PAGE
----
Signeddigit representation
Numeral systems 

Hindu–Arabic numeral system 
East Asian 
Alphabetic 
Former 
Positional systems by base 
Nonstandard positional numeral systems 

List of numeral systems 
In mathematical notation for numbers, signeddigit representation is a positional system with signed digits; the representation may not be unique.
Signeddigit representation can be used to accomplish fast addition of integers because it can eliminate chains of dependent carries.^{[1]} In the binary numeral system, a special case signeddigit representation is the nonadjacent form, which can offer speed benefits with minimal space overhead.
Challenges in calculation stimulated early authors Colson (1726) and Cauchy (1840) to use signeddigit representation. The further step of replacing negated digits with new ones was suggested by Selling (1887) and Cajori (1928).
Contents
Balanced form
In balanced form, the digits are drawn from a range to , where typically . For balanced forms, odd base numbers are advantageous. With an odd base number, truncation and rounding become the same operation, and all the digits except 0 are used in both positive and negative form.
A notable example is balanced ternary, where the base is , and the numerals have the values −1, 0 and +1 (rather than 0, 1, and 2 as in the standard ternary numeral system). Balanced ternary uses the minimum number of digits in a balanced form. Balanced decimal uses digits from −5 to +4. Balanced base nine, with digits from −4 to +4 provides the advantages of an oddbase balanced form with a similar number of digits, and is easy to convert to and from balanced ternary.
Other notable examples include Booth encoding and nonadjacent form, both of which use a base of , and both of which use numerals with the values −1, 0, and +1 (rather than 0 and 1 as in the standard binary numeral system).
Nonuniqueness
Note that signeddigit representation is not necessarily unique. For instance:
 (0 1 1 1)_{2} = 4 + 2 + 1 = 7
 (1 0 −1 1)_{2} = 8 − 2 + 1 = 7
 (1 −1 1 1)_{2} = 8 − 4 + 2 + 1 = 7
 (1 0 0 −1)_{2} = 8 − 1 = 7
The nonadjacent form (NAF) does guarantee a unique representation for every integer value, as do balanced forms.
When representations are extended to fractional numbers, uniqueness is lost for nonadjacent and balanced forms; for example, consider the following repeating binary numbers in NAF,
 (0 . 1 0 1 0 1 0 …)_{2} = ^{2}⁄_{3} = (1 . 0 −1 0 −1 0 −1 …)_{2}
and the balanced form repeating decimals
 (0 . 4 4 4 …)_{10} = ^{4}⁄_{9} = (1 . −5 −5 −5 …)_{10}
Such examples can be shown to exist by considering the greatest and smallest possible representations with integral parts 0 and 1 respectively, and then noting that they are equal. (Indeed, this works with any integralbase system.)
In written and spoken language
The oral and written forms of numbers in the Punjabi language use a form of a negative numeral one written as una or un.^{[2]} This negative one is used to form 19, 29, …, 89 from the root for 20, 30, …, 90. Explicitly, here are the numbers:
 19 unni, 20 vih, 21 ikki
 29 unatti, 30 tih, 31 ikatti
 39 untali, 40 chali, 41 iktali
 49 unanja, 50 panjah, 51 ikvanja
 59 unahat, 60 sath, 61 ikahat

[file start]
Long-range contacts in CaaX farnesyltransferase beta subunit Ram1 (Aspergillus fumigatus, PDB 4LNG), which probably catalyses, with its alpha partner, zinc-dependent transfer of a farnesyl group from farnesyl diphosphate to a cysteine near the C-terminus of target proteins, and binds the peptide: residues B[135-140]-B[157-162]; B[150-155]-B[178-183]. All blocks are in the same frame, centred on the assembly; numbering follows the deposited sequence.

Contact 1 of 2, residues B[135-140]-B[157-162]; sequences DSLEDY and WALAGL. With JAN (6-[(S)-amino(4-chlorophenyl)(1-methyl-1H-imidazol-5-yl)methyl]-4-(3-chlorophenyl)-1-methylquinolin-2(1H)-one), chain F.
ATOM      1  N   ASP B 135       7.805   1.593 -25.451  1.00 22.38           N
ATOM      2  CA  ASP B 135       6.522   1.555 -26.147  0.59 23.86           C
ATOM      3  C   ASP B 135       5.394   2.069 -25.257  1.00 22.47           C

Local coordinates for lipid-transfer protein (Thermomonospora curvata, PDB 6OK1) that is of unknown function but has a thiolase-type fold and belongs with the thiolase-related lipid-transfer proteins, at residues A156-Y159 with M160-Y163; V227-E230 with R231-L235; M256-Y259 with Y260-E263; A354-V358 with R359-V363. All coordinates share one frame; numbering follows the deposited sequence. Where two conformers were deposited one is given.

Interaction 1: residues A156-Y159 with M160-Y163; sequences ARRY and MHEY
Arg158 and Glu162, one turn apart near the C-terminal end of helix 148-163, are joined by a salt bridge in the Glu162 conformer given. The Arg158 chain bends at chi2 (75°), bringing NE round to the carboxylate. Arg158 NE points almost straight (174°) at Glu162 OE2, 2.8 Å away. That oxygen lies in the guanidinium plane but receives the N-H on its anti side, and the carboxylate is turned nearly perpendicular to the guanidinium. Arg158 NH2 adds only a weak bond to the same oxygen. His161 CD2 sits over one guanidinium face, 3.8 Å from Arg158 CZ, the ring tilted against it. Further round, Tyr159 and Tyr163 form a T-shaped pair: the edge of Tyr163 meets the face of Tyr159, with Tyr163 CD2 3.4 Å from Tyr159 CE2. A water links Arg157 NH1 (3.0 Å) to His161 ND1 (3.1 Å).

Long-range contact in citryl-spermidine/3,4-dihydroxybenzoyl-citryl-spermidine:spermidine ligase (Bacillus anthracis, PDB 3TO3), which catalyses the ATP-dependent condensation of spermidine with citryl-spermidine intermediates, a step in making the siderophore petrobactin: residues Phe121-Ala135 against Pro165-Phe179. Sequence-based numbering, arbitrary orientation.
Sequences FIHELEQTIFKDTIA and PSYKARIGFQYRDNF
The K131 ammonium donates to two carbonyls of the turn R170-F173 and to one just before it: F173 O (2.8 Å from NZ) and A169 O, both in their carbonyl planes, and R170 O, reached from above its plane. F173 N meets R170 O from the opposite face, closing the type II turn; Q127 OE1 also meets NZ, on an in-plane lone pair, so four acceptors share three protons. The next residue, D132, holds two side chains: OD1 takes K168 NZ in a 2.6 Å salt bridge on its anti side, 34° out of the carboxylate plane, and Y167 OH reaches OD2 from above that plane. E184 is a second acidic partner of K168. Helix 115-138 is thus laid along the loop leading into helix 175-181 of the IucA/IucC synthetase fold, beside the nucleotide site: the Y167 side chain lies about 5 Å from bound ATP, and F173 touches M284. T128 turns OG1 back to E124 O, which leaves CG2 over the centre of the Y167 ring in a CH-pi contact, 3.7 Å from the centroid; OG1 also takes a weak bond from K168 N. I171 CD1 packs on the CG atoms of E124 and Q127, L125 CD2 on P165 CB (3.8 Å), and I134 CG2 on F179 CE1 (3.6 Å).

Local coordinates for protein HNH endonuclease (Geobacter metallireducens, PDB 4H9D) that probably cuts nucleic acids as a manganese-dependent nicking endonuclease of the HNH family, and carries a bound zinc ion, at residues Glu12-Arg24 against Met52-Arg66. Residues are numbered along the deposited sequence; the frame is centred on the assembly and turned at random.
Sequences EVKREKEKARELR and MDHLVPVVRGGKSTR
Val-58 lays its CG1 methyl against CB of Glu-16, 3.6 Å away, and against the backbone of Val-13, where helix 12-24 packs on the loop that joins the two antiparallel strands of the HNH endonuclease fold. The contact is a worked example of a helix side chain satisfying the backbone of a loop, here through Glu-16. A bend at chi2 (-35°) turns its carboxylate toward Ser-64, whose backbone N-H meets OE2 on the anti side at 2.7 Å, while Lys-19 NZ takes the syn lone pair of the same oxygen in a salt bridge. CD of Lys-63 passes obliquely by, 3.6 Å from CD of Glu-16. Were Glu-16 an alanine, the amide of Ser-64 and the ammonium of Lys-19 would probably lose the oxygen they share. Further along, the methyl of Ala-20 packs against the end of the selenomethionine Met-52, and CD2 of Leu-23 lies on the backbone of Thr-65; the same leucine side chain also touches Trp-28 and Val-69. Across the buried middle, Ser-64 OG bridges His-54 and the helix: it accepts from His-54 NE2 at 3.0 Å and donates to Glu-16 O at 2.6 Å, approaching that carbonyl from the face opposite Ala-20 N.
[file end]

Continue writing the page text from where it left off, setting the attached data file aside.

69 unattar, 70 sattar, 71 ikhattar
 79 unasi, 80 assi, 81 ikiasi
 89 unanve, 90 nabbe, 91 ikinnaven.
In 1928, Florian Cajori noted the recurring theme of signed digits, starting with Colson (1726) and Cauchy (1840). In his book History of Mathematical Notations, Cajori titled the section "Negative numerals".^{[3]} Eduard Selling^{[4]} advocated inverting the digits 1, 2, 3, 4, and 5 to indicate the negative sign. He also suggested snie, jes, jerd, reff, and niff as names to use vocally. Most of the other early sources used a bar over a digit to indicate a negative sign for a it. For completeness, Colson^{[5]} uses examples and describes addition (pp 163,4), multiplication (pp 165,6) and division (pp 170,1) using a table of multiples of the divisor. He explains the convenience of approximation by truncation in multiplication. Colson also devised an instrument (Counting Table) that calculated using signed digits.
See also
Notes and references
 ↑ Dhananjay Phatak, I. Koren, Hybrid SignedDigit Number Systems: A Unified Framework for Redundant Number Representations with Bounded Carry Propagation Chains, 1994, [1]
 ↑ Punjabi numbers from Quizlet
 ↑ Cajori, Florian (1993) [19281929]. A History of Mathematical Notations. Dover Publications. p. 57. ISBN 0486677664.<templatestyles src="Module:Citation/CS1/styles.css"></templatestyles>
 ↑ Eduard Selling (1887) Eine neue Rechenmachine, pp. 15–18, Berlin
 ↑ John Colson (1726) "A Short Account of NegativoAffirmativo Arithmetik", Philosophical Transactions of the Royal Society 34:161–73. Available as Early Journal Content from JSTOR
 J. P. Balantine (1925) "A Digit for Negative One", American Mathematical Monthly 32:302.
 AugustinLouis Cauchy (16 Nov 1840) "Sur les moyens d'eviter les erreurs dans les calculs numerique", Comptes rendus 11:789. Also found in Oevres completes Ser. 1, vol. 5, pp. 434–42.
 Lui Han, Dongdong Chen, SeokBum Ko, Khan A. Wahid "Nonspeculative Decimal Signed Digit Adder" from Department of Electrical and Computer Engineering, University of Saskatchewan.
 Rudolf Mehmke (1902) "Numerisches Rechen", §4 Beschränkung in den verwendeten Ziffern, Klein's encyclopedia, I2, p. 944.